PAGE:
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State will sponsor charter school

Rejected by Portland district, group's plan for Southwest center gets second life
by: DeNISE FARWELL, Southwest Charter backers David Smith (left) and Miriam Lea got good news last week when a state board voted 5-0 to sponsor the school.

A year and a half after the Portland school board decided not to sponsor them, backers of a new K-6 charter school for Southwest Portland have won a rare victory - sponsorship by the Oregon State Board of Education.

'We're just elated,' said David Smith, a longtime proponent of the Southwest Charter School and a member of the school's board of directors. 'We're really, really thrilled.'

The state board approval means that Southwest Charter will open this fall, in one of three or four possible locations in Southwest Portland. And that school leaders now have a lot of work to do by the end of this summer.

'We've spent two years working persistently and hard,' Smith said. 'Now we have to work really, really intensively for about four months. We have about four and a half months where basically we have to go all-out.'

Many of the organizers of the school - and some of the parents who are planning to send their children to school there - were involved with the Portland district's former Smith Elementary School in Southwest Portland. The district shut Smith in a round of school closures two years ago, in large part because of its relatively low enrollment, in the low 200s.

After parents of the school's students lost their fight to avoid Smith Elementary's closure, some of them began considering creating a charter school - even eventually applying to the district to use the Smith Elementary School building.

But in November 2005, the school board rejected the Southwest Charter's application for district sponsorship.

Southwest Charter proponents want the school, which added grades 7 and 8 by its third year, to focus on 'place-based learning.' Students will learn less often in classrooms and more often in their community or in the natural environment outside of the school building.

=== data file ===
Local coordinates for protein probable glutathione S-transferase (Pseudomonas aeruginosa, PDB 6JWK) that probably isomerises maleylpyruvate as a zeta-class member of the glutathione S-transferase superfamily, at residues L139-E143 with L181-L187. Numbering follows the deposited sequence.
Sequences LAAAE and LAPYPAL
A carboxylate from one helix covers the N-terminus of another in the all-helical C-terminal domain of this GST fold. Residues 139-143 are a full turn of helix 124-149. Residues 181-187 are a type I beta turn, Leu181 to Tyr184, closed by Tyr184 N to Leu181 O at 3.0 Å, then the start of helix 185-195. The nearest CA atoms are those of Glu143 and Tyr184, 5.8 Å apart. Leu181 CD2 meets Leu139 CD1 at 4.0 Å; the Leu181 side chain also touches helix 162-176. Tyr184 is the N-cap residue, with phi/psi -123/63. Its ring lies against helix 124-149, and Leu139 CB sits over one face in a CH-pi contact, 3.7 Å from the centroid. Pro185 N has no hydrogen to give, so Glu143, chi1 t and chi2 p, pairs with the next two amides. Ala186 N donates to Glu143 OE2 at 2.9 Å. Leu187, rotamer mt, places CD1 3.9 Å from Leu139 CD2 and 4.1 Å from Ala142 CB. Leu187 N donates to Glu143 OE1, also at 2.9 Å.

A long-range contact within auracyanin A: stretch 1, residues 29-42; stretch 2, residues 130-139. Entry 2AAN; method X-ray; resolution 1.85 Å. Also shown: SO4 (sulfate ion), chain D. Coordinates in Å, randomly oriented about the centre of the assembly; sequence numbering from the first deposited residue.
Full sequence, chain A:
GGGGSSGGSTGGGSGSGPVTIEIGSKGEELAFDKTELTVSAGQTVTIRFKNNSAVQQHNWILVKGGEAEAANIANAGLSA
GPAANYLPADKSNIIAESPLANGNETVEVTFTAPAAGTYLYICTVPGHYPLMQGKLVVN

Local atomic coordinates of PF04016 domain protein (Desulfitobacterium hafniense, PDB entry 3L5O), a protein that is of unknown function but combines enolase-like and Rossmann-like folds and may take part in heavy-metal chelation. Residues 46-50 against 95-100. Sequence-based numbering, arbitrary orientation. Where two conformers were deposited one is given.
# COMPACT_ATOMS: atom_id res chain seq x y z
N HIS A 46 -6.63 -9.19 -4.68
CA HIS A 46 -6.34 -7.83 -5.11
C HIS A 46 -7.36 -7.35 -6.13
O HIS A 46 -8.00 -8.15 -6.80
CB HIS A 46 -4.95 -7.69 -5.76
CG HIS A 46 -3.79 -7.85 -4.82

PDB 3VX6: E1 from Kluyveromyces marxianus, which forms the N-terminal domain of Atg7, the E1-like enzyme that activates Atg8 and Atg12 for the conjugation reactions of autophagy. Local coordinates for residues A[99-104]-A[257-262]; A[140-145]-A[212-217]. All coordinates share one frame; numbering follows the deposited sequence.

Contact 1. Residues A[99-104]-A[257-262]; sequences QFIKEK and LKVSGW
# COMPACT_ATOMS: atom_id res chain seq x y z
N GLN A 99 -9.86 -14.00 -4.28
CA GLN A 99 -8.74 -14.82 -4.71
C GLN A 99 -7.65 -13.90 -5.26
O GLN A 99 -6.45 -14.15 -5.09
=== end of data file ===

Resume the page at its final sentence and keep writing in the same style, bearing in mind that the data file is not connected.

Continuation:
The focus and curriculum would be somewhat similar to the district's popular Sunnyside Environmental School, in Southeast Portland.

But school district and school board leaders said that the curriculum that school proponents detailed in their application was weak and not well enough developed for the school to be a success.

Oregon Department of Education staff members, however, read the same charter school application differently. They recommended that the state board agree to sponsor the school, which the state's eight-year-old charter school law allows as a kind of appeal of a rejection by a local school district.

The state board voted 5-0 last week to sponsor Southwest Charter for a three-year charter, making it only the third charter school sponsored by the state board. There are more than 60 charter schools in Oregon, the rest being sponsored by local school districts.

Charter schools get state money to operate, but are free from much of the regulation that governs traditional public schools.

Smith said that with the state approval, school leaders now would be settling on a top administrator for the school.

School leaders also will be finalizing a lease for one of the four buildings throughout Southwest they've been considering, Smith said. He declined to be more specific on the possible locations, other than saying school leaders are still interested in leasing the former Smith Elementary building on Southwest 52nd Avenue - which is still vacant.

School district leaders have rejected previous offers from charter school proponents because they believe the district can generate more lease revenue from the building than what the charter school proponents are offering.

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